How the New GDPR Data Privacy Standards May Affect Your Nonprofit
That’s because Article 3 of the General Data Protection Regulation (GDPR) states that organizations that collect personal data or behavioral information from individuals in an EU member country are subject to GDPR requirements.
Overview of the New Regulation
GDPR is the most meaningful change to European privacy regulations in more than 20 years. It replaces the outdated Data Protection Directive enacted in 1995.
Sparked by public concern over privacy, GDPR is designed to protect all EU citizens’ private information and to provide consistency in data privacy rules among EU member countries. It focuses on obtaining consent for personal data collection and use and allowing individuals to access their data or request that it be deleted (the “right to be forgotten”), among other standards. It also sets a 72-hour window for breach reporting.
The consequences for noncompliance include fines of up to 4% of annual global revenue or 20 million euros (equivalent to $24.6 million U.S. as of this writing) — not to mention reputational damage.
Under GDPR, personal data includes any information related to a person, or “data subject,” that can be used to directly or indirectly identify the person. This includes:
- Email addresses
- Social media posts
- Medical information
- Bank details
- IP address
While the regulations are complex, at a high level GDPR requires that organizations:
- Obtain consent that is “freely given, specific, informed, and unambiguous” prior to collection of personal information from a data subject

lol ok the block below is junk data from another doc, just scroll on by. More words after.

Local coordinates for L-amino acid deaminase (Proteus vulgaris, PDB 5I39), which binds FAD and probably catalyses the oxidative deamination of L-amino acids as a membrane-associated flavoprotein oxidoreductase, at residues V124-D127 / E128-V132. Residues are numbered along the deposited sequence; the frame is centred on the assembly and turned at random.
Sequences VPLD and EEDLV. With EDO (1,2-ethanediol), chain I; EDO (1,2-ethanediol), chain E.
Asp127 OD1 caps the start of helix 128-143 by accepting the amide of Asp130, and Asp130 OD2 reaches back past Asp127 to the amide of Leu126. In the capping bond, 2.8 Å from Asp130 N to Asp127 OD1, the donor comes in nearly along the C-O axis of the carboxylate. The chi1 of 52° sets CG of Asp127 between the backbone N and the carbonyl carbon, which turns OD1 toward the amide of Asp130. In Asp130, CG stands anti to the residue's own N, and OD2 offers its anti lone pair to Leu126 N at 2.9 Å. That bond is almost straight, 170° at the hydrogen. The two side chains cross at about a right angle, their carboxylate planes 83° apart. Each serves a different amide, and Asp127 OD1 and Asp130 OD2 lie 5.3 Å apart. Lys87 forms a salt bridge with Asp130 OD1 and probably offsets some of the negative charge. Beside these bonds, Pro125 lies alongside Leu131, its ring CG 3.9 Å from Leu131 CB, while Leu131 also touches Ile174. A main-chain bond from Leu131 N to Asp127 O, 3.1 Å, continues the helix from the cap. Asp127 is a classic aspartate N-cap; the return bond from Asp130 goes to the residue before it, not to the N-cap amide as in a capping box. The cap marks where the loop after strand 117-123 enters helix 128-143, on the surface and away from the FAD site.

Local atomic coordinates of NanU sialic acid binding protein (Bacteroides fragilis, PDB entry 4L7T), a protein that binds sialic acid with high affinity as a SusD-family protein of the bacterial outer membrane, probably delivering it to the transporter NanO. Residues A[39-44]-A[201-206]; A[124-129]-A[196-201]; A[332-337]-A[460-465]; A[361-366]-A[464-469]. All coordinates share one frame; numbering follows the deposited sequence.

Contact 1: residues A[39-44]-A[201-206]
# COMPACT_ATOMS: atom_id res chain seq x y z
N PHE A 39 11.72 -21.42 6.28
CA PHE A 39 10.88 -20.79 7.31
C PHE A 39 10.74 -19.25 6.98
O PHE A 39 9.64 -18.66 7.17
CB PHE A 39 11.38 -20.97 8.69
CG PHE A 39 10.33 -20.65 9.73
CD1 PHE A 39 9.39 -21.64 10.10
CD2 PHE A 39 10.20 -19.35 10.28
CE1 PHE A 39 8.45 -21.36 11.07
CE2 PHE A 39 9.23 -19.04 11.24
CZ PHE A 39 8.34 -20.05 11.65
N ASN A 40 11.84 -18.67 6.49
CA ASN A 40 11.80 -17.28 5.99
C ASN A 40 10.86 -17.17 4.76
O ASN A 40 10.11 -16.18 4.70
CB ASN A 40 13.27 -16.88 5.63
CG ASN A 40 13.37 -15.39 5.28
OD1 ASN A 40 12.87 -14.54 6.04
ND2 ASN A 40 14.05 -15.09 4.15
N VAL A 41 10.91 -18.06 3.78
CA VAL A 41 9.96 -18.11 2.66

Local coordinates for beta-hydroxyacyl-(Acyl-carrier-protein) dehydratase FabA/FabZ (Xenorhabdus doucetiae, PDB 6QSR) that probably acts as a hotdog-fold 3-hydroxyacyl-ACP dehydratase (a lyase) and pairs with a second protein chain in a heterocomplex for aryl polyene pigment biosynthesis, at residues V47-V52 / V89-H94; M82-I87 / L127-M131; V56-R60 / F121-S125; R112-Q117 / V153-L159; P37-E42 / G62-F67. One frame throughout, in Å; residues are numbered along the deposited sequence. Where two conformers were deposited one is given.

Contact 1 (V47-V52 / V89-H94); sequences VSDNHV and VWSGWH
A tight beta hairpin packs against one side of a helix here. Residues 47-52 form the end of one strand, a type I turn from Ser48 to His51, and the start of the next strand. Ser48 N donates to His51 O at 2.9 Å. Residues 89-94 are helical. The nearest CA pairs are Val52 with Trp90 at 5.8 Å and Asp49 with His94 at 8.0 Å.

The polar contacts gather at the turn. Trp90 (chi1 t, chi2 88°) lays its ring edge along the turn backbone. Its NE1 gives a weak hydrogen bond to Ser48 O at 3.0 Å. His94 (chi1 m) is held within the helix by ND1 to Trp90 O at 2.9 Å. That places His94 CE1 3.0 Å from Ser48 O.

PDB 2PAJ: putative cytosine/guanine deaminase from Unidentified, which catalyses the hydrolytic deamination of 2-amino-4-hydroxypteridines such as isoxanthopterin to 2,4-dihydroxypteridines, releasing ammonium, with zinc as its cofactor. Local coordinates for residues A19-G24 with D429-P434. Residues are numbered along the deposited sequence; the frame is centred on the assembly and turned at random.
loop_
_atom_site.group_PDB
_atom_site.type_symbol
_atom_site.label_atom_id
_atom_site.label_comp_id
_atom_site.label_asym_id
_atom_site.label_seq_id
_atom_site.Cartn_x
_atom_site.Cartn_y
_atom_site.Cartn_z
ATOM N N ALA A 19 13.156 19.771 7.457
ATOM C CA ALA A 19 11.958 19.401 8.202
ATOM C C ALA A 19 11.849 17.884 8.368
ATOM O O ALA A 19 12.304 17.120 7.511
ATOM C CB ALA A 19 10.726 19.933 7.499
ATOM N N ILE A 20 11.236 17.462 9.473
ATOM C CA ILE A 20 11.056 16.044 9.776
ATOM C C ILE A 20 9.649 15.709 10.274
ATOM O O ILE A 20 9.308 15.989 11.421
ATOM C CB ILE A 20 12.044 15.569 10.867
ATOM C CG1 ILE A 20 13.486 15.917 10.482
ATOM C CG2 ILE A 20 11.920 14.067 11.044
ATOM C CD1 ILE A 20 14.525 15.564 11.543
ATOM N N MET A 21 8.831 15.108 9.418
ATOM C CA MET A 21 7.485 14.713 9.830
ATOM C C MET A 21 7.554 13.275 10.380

- Restrict data collection to specific, explicit, and legitimate purposes
- Limit data retention to requirements for business purposes
- Provide data processing transparency
- Maintain data security, confidentiality, and integrity
- Adhere to breach notification requirements
- Designate a Data Protection Officer
- Perform a data protection impact assessment
Data subjects have the right to:
- Access their data
- Object to the use of their data
- Be forgotten (have their data erased)
- Rectify their data
- Receive their data and transmit it to another controller
Does GDPR Apply to You?
Any organization that has or processes the personal data of an individual who lives in the EU is required to comply with GDPR. The regulation does not apply to EU citizens who are outside the EU at the time the data is collected.
While this obviously affects nonprofits with a physical presence in the EU, it may also apply to your organization if you:
- Exchange data with anyone in the EU
- Have employees, service recipients, donors, or grantees in the EU
- Collect, view, process, or store the personal data of individuals who live in the EU
- Have a web presence that targets or references EU users
- Have URL extensions for EU states
For example, GDPR may apply to:
- Nonprofits that contract with other organizations or companies based in the EU
- Nonprofits that receive contributions from EU-based individuals or organizations
- Higher education institutions with study abroad programs or online courses taken by students who live in the EU
We recommend that all nonprofit organizations carefully consider their interactions with EU residents to determine if GDPR applies to them. Seek qualified legal counsel if you believe it might.
Even if your organization doesn’t have a compelling reason to adhere to GDPR standards, however, they should be considered a best practice. A data breach can have a significant and long-term impact on an organization’s operations, finances, reputation, and donor trust.
Please contact us with questions or for assistance with assessing and strengthening your organization’s cybersecurity controls.